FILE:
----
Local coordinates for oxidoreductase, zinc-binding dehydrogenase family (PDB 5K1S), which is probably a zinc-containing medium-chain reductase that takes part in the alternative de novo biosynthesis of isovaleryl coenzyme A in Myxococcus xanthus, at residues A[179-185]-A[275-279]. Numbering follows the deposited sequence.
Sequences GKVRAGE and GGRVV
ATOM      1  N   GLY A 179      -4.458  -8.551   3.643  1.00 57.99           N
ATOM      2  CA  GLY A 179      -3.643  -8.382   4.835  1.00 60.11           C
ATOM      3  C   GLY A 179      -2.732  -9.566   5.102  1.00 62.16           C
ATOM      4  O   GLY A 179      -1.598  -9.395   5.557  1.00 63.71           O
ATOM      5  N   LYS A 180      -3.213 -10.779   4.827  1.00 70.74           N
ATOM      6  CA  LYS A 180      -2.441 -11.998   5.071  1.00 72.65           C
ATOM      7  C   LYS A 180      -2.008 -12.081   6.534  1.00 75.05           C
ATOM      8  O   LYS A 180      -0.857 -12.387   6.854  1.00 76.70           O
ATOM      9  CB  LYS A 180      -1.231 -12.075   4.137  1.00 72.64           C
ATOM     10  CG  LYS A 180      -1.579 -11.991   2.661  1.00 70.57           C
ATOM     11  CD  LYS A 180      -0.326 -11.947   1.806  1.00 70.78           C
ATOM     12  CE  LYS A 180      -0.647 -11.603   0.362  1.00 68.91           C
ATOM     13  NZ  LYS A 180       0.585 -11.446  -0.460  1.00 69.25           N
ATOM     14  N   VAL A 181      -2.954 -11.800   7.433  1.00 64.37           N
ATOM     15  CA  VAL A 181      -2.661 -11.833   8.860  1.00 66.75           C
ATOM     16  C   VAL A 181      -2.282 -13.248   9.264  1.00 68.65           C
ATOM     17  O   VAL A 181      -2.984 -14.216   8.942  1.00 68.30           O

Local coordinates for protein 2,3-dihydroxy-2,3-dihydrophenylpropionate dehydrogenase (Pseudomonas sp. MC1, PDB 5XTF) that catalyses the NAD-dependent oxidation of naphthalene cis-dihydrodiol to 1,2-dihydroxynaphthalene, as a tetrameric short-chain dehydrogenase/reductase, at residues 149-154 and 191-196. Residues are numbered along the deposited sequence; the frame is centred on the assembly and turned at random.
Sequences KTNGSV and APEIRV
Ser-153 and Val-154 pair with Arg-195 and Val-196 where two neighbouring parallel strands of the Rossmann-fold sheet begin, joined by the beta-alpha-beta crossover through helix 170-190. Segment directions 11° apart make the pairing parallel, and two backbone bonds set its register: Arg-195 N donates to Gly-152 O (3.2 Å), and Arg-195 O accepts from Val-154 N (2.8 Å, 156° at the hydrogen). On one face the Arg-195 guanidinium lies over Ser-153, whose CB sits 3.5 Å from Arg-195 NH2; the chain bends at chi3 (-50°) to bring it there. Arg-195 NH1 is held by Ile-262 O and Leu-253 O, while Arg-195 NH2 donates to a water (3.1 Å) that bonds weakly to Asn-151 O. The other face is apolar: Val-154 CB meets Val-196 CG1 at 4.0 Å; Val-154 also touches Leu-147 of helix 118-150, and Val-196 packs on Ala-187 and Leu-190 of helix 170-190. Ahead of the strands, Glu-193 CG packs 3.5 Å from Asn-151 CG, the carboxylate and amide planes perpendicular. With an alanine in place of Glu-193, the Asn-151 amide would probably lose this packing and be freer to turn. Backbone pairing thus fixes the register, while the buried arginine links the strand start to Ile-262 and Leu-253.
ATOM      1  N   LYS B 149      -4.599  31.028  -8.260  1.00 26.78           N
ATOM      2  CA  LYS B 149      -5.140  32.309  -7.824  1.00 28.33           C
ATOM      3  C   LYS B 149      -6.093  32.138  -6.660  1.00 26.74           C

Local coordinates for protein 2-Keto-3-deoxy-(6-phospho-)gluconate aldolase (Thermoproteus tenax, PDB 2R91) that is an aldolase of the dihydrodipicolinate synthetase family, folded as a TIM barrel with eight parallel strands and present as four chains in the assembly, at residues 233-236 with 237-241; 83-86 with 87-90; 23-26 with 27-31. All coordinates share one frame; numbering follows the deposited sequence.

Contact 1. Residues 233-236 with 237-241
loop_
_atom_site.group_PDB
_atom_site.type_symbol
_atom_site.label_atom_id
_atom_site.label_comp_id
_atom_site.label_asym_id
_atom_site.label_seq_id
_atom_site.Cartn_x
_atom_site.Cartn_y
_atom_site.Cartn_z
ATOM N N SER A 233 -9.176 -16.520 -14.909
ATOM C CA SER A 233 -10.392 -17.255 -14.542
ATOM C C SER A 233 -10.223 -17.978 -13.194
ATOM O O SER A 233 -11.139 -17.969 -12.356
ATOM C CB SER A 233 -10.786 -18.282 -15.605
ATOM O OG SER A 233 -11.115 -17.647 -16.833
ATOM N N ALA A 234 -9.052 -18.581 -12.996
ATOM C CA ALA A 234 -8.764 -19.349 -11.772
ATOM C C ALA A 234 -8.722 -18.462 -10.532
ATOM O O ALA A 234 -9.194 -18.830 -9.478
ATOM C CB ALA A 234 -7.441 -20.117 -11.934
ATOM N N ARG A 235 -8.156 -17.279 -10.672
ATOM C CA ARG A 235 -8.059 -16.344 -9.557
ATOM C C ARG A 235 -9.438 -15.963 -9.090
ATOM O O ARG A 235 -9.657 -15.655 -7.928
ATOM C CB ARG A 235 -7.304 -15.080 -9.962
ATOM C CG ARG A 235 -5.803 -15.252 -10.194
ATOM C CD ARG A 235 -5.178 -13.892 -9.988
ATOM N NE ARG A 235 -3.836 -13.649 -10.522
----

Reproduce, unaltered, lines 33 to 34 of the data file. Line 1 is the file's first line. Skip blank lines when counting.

_atom_site.label_asym_id
_atom_site.label_seq_id